Working hand in hand with our diplomacy efforts, the third D of smart power is development: investing in the long-term foundations of human security and stability. Now of course, our development work is rooted in our values. We think it's wrong that people die of preventable diseases and conditions that have no place in the 21st century. But development is also an essential and equal pillar of our national security strategy. We want to help countries become more self-sufficient so they can be stronger partners to help us take on shared challenges. Broad based economic growth fosters human dignity and helps build more stable societies.

And not only research, but human experience, suggests that as many as 40 percent of countries recovering from conflict revert to violence within a decade. But when they grow their economies and raise people's income, the risk of violence drops substantially. And there is no better way of doing that than introducing free-market principles, encouraging entrepreneurship, creating conditions for men and women to see the results of their own labor in rising incomes and better opportunities for their children.

Now, when we look at development, we start with the basics. What do we want in our lives? Because it's not so different from what others seek. When a child dies from hunger every six seconds in the world, we want to do more to make sure mothers and children get enough to eat, especially during that 1,000 day window from pregnancy to two years old when malnutrition can permanently undermine a child's development.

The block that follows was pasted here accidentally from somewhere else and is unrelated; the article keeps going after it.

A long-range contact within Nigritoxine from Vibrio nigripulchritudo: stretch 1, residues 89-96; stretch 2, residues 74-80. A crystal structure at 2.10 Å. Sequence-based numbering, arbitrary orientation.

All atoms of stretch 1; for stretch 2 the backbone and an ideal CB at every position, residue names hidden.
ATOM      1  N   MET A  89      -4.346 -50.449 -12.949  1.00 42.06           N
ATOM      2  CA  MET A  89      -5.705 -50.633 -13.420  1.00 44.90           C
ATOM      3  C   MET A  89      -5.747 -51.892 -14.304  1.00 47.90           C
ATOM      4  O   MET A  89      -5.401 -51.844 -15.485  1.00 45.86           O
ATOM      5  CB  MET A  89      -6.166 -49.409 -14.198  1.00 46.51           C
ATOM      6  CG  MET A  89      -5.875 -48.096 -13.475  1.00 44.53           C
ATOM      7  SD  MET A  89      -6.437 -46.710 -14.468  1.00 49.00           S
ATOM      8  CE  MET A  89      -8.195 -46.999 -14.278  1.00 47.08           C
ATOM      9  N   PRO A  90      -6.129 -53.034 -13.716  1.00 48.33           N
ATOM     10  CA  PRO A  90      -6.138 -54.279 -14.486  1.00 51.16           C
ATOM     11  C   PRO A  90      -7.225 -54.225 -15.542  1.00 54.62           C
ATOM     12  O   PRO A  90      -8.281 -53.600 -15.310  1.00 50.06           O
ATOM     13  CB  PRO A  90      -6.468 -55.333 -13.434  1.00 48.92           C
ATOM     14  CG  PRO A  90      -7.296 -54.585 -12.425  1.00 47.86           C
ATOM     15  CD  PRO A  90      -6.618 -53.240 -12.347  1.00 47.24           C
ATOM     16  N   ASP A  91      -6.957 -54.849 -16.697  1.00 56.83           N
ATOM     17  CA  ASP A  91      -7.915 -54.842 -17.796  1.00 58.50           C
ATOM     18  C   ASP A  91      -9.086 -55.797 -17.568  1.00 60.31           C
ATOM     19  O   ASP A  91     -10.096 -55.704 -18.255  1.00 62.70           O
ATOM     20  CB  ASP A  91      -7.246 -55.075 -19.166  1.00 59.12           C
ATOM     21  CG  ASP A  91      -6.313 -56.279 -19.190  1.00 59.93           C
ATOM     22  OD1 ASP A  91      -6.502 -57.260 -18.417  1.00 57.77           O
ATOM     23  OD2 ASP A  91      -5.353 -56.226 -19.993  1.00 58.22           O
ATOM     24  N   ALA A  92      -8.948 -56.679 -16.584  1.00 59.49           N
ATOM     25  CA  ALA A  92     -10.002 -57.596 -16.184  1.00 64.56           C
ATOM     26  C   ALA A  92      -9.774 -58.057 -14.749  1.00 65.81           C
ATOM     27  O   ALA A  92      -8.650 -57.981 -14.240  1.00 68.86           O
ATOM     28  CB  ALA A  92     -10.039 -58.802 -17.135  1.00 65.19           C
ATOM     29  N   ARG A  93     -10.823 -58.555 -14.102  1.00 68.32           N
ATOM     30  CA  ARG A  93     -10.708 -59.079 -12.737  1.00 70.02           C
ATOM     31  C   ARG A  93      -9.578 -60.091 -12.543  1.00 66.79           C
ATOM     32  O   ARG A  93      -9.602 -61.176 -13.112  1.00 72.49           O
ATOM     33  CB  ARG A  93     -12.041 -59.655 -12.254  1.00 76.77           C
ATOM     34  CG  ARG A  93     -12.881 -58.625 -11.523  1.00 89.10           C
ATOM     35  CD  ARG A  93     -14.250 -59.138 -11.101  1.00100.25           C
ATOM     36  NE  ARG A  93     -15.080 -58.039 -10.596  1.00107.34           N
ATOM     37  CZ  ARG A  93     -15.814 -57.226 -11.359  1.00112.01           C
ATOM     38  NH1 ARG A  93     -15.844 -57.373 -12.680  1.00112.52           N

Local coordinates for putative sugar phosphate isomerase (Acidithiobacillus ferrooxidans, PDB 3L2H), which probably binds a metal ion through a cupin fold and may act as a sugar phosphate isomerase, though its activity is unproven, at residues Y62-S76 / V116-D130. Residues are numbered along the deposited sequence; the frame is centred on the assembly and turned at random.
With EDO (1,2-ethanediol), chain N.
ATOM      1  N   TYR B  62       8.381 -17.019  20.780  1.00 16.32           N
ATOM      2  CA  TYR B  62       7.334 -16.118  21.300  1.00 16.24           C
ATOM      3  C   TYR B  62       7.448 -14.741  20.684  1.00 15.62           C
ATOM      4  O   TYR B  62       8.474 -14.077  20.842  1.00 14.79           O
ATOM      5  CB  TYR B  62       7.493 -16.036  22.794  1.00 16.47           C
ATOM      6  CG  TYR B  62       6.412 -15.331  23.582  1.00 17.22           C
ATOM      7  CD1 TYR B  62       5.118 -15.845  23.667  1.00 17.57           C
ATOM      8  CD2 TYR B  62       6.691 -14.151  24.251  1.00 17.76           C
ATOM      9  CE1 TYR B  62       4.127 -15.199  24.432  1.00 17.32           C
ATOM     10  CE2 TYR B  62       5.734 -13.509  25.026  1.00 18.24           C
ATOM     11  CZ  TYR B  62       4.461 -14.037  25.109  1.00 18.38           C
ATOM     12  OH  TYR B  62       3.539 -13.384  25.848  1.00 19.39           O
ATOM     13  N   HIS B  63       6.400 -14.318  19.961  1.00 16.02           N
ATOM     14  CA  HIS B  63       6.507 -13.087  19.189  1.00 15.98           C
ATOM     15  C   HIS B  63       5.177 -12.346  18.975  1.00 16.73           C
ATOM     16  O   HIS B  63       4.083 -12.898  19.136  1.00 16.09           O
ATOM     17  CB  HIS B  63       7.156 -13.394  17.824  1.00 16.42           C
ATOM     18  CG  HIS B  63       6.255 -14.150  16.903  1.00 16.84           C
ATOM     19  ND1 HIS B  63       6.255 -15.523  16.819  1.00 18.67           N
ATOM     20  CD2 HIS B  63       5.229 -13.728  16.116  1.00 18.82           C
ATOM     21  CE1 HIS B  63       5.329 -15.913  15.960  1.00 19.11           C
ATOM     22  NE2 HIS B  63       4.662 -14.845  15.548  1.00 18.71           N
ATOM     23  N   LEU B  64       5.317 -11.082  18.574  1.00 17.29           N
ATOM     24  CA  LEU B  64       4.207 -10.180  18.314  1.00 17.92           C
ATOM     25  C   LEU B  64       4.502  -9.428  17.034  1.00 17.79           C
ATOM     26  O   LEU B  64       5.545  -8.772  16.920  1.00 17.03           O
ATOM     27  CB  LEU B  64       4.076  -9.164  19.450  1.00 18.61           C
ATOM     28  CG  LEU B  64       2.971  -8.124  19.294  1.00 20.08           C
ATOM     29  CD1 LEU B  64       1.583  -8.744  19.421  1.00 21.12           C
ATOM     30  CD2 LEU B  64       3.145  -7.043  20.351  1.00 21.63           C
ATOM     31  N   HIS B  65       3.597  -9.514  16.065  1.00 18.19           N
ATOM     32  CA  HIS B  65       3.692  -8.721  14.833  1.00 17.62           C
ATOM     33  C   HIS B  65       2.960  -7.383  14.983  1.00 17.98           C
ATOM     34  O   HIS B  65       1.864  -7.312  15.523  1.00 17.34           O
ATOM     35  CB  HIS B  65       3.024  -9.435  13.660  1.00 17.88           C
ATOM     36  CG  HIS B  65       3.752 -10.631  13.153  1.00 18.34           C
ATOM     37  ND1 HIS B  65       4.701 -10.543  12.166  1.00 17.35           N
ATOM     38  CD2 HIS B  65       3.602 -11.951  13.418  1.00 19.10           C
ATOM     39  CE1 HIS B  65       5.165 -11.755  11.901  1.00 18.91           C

So our Feed the Future initiative is helping countries develop their own plans to improve agricultural output. In order for children to get enough to eat, farmers need enough to sell, and families should not have to worry where their next meal comes from. So our goal is not just to intervene in crises, like famines, but to try to help farmers improve their own yield. We're looking for that day when countries no longer require outside aid to nourish their own people. And we also want to avoid conflicts over food resources, and foster a stronger, more productive population in our partner nations.